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Jimmy Doolittle raiders: From one generation to another

DC World War II memorial

The World War II memorial in Washington, DC. Image courtesy of kconnors, Morguefile.

It’s an interesting thing to analyze, how action by someone can be a crucial turning point in history. Sometimes it’s about a person just being in the right place at the right time or the wrong place at the right time, or coming up with an idea that initially seems so improbable that it couldn’t possibly work, but it does.

The airborne raid led by pilot Jimmy Doolittle against Japan after Pearl Harbor was one of those seemingly improbable ideas. I’ve been reading James M. Scott’s Target Tokyo: Jimmy Doolittle And The Raid That Avenged Pearl Harbor. The raid had many effects. It restored morale to the United States, destroyed Japan’s belief that they were invulnerable, and led to Japan’s decision to attack Midway, which would eventually create the circumstances for Japan’s defeat.

The movie “Pearl Harbor” touches on Doolittle’s raid near the end, but Scott’s book makes it a lot more clear exactly how dangerous and difficult it was to get these planes over Japan at all. The pilots were flying a heavier load than usual because the 16 B-25 bombers needed extra fuel to get past the barrier created by Japanese patrols and reach their destinations, and the bombers were huge (about 67 1/2 feet by 57 feet) and had to be launched from the deck of the aircraft carrier USS Hornet.  (Imagine trying to land 16 tanks on something the size of a postage stamp, and you get the general idea.) The bombers are so heavy that they can barely lift off the flight deck.

And to make things even more interesting, the Hornet is spotted early, forcing a launch ahead of schedule. So that’s a few hundred more miles for the bombers to fly.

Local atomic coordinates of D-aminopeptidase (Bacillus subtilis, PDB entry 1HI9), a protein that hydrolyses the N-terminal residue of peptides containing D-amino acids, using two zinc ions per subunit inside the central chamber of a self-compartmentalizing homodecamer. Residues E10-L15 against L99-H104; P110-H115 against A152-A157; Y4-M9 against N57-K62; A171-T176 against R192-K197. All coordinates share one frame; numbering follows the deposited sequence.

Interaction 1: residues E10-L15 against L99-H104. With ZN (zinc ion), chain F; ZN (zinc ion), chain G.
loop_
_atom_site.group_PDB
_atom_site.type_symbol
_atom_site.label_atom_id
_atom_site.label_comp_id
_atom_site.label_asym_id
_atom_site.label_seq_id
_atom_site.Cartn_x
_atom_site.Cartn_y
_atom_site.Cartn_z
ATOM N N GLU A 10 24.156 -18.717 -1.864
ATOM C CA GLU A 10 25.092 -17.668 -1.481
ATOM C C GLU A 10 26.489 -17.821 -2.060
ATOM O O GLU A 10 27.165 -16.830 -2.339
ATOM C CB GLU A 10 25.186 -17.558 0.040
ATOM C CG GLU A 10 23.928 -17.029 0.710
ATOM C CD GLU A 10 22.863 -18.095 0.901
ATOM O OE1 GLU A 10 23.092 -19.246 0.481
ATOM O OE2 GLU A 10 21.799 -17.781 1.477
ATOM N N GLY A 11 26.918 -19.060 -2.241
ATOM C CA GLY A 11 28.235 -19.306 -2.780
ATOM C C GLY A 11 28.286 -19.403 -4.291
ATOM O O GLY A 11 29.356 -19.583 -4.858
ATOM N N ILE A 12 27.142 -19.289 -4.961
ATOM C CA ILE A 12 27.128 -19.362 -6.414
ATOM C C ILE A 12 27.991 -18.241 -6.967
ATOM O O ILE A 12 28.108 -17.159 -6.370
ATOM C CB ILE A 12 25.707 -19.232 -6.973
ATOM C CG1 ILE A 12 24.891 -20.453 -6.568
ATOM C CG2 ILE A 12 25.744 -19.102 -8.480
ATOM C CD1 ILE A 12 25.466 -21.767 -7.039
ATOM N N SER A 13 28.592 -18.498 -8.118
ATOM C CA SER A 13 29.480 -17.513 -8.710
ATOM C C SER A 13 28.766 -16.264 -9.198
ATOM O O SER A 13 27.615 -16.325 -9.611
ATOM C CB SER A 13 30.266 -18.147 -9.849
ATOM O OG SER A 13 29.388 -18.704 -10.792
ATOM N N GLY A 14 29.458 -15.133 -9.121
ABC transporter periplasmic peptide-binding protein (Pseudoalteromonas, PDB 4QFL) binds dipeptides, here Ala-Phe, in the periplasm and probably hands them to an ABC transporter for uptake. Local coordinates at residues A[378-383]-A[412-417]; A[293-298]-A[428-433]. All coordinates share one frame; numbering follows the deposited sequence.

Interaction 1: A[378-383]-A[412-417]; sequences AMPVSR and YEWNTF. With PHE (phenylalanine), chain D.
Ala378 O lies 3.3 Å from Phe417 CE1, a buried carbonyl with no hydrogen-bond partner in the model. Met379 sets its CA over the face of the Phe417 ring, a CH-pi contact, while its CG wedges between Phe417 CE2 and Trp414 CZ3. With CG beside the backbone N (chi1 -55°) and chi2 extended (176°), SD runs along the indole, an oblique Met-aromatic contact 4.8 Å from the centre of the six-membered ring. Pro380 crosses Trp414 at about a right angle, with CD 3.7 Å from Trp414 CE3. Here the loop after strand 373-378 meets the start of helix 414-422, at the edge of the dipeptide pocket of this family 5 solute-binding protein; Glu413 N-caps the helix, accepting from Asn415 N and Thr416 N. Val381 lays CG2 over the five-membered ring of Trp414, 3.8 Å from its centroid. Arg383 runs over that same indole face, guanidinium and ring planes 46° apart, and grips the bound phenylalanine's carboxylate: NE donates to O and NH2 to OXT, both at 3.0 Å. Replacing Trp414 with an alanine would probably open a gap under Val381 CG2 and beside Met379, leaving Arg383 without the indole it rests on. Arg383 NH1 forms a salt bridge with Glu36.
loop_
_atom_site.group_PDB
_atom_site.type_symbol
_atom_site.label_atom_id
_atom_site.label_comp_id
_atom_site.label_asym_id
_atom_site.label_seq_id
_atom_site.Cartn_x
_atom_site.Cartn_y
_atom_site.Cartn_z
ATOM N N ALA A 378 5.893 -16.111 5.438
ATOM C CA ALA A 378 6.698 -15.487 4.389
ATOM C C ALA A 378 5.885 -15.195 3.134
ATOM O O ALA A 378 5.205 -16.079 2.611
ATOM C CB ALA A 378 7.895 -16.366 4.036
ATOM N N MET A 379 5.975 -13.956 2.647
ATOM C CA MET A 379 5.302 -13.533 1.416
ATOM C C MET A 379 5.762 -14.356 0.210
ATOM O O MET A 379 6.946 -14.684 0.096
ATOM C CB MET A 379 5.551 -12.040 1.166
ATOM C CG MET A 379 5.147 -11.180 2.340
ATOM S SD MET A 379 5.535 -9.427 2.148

Scott’s book covers three sections: what happened before the raid, during the raid and after the raid. Sadly, most of the raiders crash-landed and suffered injury; others were executed or spent time in Japanese prison camps. Others made it through China while being chased by the Japanese army.

The book is also a well-drawn portrait of Jimmy Doolittle and the various men who participated in the attack. You get a lot of insight about who Doolittle was as a person and what he was like as a leader. His men were not only a team, they were a brotherhood.

Since that time, the surviving raiders have held reunions. The reunions featured a ceremony to toast their fellow pilots, the ones who didn’t survive after the initial raid or who passed away later in life.

In 2013, there were just a few of the raiders left and they decided to hold a final toast at the National Museum of the Air Force (Wright-Patterson Air Force Base), in Dayton, Ohio. (If you want to see it, check out “Doolittle Raiders Final Toast” from Air Force TV on YouTube. It’s about an hour long.)

There’s a scene near the end of the video where raiders Dick Cole, Edward Saylor and Dave Thatcher are sitting on the platform, being applauded by the audience. It’s hard to tell from their faces what they’re thinking. Their goblets are taken away by Air Force Academy cadets, who salute them and the men return the salute.

You get a sense of the torch being passed from the older generation to the younger. Brotherhood, indeed.

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